SIDNEY — The case against the semitrailer driver involved in a fatal motorcycle crash a year ago last Sunday was closed on Friday in Shelby County Common Pleas Court.
John Alexander Coyle, 56, of Kokomo, Indiana, will now spend 60 days in jail, pay $1,500 in fines, and complete five years of community control for his part in the collision.
Coyle was originally indicted by a Shelby County grand jury last September on one count of aggravated vehicular homicide and one count of failure to stop after an accident, both third-degree felonies.
He was accused of failing to stop at a stop sign, on the afternoon of Aug. 7, 2015, while traveling east on Kirkwood Road at the intersection of County Road 25-A, causing a motorcycle, which was traveling north on County Road 25A, to hit at about the middle of the 53-foot trailer Coyle was driving.
The motorcyclist, who died at the scene, was 39-year-old Shawn Hill, of Piqua.
Coyle also failed to stop after the accident and was pulled over by Sidney Police in the 100 block of West Court Street in downtown Sidney. Initial reports indicated Coyle didn’t realize an accident had even occurred.
In June, Coyle entered a no contest plea to count two, and to count one amended to vehicular manslaughter, a second-degree misdemeanour, with a joint recommendation of community control.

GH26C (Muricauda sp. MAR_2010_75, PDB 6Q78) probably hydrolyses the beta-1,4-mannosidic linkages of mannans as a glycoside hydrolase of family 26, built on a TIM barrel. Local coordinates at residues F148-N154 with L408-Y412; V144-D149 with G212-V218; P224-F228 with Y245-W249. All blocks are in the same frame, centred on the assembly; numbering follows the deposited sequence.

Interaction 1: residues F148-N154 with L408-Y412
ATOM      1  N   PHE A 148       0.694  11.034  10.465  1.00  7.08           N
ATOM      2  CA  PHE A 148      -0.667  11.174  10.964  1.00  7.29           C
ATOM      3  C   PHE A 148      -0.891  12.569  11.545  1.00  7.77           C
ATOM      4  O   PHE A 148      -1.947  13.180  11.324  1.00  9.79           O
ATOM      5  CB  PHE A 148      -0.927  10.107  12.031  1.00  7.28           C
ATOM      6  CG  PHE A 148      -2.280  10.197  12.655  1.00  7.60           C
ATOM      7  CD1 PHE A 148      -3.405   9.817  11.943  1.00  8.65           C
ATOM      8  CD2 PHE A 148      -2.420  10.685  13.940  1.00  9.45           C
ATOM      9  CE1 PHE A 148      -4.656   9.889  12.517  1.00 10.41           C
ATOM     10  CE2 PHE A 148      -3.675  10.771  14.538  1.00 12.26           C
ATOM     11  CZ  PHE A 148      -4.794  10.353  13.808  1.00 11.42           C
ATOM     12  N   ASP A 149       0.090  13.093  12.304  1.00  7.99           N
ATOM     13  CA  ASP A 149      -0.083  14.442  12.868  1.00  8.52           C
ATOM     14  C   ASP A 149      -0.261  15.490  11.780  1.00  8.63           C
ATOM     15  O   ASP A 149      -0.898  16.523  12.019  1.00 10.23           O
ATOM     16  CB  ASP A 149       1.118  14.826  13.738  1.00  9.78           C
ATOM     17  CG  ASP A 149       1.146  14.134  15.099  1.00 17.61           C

In court Friday, when given the chance to make a statement Coyle simply said, “I’m sorry for what happened.”
His attorney H. Tim Merkle said Coyle is a stranger to criminal court. Noting Coyle hasn’t even had a traffic ticket.
“The reason we’re here today stems from a tragic accident with horrible consequences,” Merkle said. “There was no intent here. It was just a matter of timing.”
All parties, including the judge agreed there was no aggravation in the actual accident portion of the incident, but there were conflicting opinions on whether or not he intended to leave the scene after the collision occurred.
Tom Hill, Shawn’s father, spoke about his knowledge of semitrailers as a CDL trainer, and how his life will never be the same since losing his son.
“He would have felt something. Anyone would have looked if they felt something. He knew what happened and ran,” Hill said.
He then asked the court for the maximum possible sentence, and posed the questions, “What would you want if it happened to you?”
“A life can’t be replaced. You have to pay for the life you’ve taken,” Hill said.
In addition to his sentence, his license will be suspended for six months, and he was given 30 days credit for jail time he already served.
Judge James Stevenson said that without a trial it was hard to tell the facts of what really happened. But noted Coyle didn’t seek out to kill Shawn, but would have probably realized a collision had happened, and chose to leave the scene.
“The court also understands the anguish of the victim’s family. There’s nothing this court can do to possibly satisfy the family’s pain in this case. There’s no doubt in my mind this was a tragic accident,” Stevenson said.
Reach this writer at 937-538-4825.